A: Algae can be tough little buggers. An estimated 72,500 algal species exist worldwide, and some of them can thrive in inhospitable conditions, including areas with ice and snow. With a handful of nutrients and a little bit of light, they're able to grow – even in the 39 degree water under the ice in your lake.
But if your lake's water is clean and clear during the spring and summer, how can it explode with algae in the winter?
Algae feed on byproducts of decomposing organic debris, like phosphorous and nitrogen, in the water. During the warmer months, natural bacteria would typically break down these nutrients, leaving little food for the organisms. But in the cooler months, those bacteria go dormant. That means the algae enjoy a feast – and a population explosion.
If you keep a hole in your lake's ice, you can help control the nutrient density with a product like Airmax EcoBoost PRx. This bacteria enhancer, which has no temperature restrictions, binds suspended organics while providing trace minerals to fish. Simply mix it with water and pour it into the lake.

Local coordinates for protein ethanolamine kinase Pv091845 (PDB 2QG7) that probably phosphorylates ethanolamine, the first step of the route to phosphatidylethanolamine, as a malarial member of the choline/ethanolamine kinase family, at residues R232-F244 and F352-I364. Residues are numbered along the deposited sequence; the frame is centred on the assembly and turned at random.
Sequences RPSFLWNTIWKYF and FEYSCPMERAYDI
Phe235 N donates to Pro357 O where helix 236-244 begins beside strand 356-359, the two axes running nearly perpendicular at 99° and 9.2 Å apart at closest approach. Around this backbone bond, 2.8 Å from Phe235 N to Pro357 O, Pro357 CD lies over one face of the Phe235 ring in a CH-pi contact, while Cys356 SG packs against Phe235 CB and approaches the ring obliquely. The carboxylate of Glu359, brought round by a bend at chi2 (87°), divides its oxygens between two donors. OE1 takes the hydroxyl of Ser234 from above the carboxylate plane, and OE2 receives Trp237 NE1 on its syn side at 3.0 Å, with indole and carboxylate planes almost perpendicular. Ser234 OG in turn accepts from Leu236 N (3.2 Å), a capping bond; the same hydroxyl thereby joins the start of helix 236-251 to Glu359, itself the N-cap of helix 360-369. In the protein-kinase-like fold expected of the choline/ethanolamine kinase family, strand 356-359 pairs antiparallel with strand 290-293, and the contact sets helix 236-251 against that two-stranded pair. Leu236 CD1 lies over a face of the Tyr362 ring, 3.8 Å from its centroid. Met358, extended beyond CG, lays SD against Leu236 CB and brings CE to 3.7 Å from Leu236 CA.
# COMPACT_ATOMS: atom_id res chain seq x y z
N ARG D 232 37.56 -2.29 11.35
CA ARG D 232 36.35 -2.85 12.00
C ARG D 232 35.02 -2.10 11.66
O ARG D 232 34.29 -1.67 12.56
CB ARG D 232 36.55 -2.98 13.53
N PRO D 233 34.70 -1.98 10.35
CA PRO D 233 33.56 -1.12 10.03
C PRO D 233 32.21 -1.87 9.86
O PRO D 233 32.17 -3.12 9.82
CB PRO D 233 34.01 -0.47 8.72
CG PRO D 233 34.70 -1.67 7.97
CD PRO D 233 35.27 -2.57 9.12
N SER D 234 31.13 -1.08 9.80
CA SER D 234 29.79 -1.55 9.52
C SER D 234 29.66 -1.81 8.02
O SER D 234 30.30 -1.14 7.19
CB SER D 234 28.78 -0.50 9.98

Let There Be Light
Algae also require sunlight to thrive – but not much. Even though a clear, solid sheet of ice, algae can get enough light to use for photosynthesis. When that light is impeded, however, the algae won't grow as quickly.
A layer of thick snow cover is Mother Nature's way of preventing light from penetrating the water, but you can also use pond dye, to block those rays. Pond dye is available as a liquid or in water-soluble packets that you can toss into your pond.
Believe it or not, algae growth in the winter does have its benefits. It helps to filter the water, and on warmer days it's a great snack for your fish. Plus, when the algae photosynthesize, they give off oxygen as a byproduct – which is then available for your fish (and other aquatic critters) to breathe.
Don't worry: The algae won't take over your pond as it does in the summer. It can grow, but the cold temperatures aren't ideal for explosive outbreaks.
How are algae able to grow in the winter when everything else is dormant?
By The Pond Guy